I like Docker. It’s easy to use and fast. Simply brilliant. So brilliant that every day we find new possible applications. But what actually is the real problem it solves? Stable environments? Configuration management? Effective virtualization?
I think it is something else.
In the past I used to work for a company providing (and buying) business-to-business (B2B) services. Looking from that perspective, it was always surprising to me that B2B services did not move far beyond simple content syndication in times when technology changed so much: ultra-fast broadband networks, expanding clouds, distributed databases, etc.
There are some exceptions: a few B2B services mostly in areas of advertising (Google AdWords, Facebook Ads), analytics (Google Analytics), and streaming (Netflix). The vast majority of the B2B market, however, still revolves around slow, asynchronous data transfers.
Why is it so? I think that businesses expect a much higher quality of service than end users do. So it is harder for the market of B2B services to grow. Only a handful of companies were actually able to win customers’ trust. I’ve just mentioned a few, namely Google, Facebook and Netflix.
Yet, if you were a customer, there is somebody else you would trust – yourself. So what if you could get the service you need delivered in a black box, which you could deploy wherever you want – to your data center or a cloud? You decide on network latency and how much resources (computing power, memory etc.) it is given. Even if you don’t know how the service actually works, you already trust it more, don’t you?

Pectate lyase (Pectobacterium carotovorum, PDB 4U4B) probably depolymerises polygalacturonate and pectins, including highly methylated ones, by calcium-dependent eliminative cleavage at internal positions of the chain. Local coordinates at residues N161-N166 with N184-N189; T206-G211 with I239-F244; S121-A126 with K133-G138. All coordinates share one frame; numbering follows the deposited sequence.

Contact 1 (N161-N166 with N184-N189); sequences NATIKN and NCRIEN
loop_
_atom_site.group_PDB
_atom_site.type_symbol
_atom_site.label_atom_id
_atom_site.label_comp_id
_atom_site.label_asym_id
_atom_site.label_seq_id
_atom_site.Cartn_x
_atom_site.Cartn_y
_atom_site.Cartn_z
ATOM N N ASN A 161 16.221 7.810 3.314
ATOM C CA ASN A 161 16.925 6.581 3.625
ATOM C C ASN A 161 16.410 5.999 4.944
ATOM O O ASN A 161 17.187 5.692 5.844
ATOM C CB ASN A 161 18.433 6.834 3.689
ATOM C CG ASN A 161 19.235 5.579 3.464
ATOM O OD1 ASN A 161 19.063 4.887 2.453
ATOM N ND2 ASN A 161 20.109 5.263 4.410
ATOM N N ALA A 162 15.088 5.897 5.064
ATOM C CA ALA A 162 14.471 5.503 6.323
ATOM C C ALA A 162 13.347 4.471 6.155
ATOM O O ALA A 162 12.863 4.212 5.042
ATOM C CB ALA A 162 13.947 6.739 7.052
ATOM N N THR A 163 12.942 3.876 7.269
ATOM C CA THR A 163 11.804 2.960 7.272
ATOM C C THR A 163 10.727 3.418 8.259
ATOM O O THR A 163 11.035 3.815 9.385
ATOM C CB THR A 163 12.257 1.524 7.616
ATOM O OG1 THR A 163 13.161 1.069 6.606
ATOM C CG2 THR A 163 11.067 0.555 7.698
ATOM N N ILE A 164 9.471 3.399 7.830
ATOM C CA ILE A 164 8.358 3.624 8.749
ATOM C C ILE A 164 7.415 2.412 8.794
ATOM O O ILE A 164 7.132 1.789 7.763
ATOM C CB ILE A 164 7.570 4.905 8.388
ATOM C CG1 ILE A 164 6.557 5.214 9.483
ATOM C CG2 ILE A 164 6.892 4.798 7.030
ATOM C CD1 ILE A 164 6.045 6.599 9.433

Docker is a technology, which perfectly solves the problem about how to package services. Using Docker, business customers could deploy their services very closely to the applications that need them. Same model as in high frequency trading, where network latency has been brought to minimum.
Technologically-wise, the time is just right. The family of aaS (IaaS, PaaS, SaaS) solutions is mature enough; Docker enables the next step: Service as a Product. But we are still missing a few things.
- Marketplace – where buyers can find containers with services they need.
- Property protection mechanisms:
- Licensing infrastructure – allowing providers to benefit when the demand for their services in customer’s cloud grows (federated license servers?).
- Intellectual property protection (encrypted containers?).
- Container orchestration – to manage complex multi-container services.
However, I am optimistic. The B2B space, I think, is going to change, as Docker opens a new market of standard, easily deployable B2B services. And I hope that soon we will see that happening.
Latest posts by Lukasz Guminski (see all)
- The .NET experience with microservices (.NET Core/Docker/Kubernetes/WeaveNet/Azure) - November 11, 2016
- Comments on Semantic Monitoring & Scheduling - September 8, 2016
- Self-Organizing Microservices – Evaluating ContainerPilot on Mantl - April 29, 2016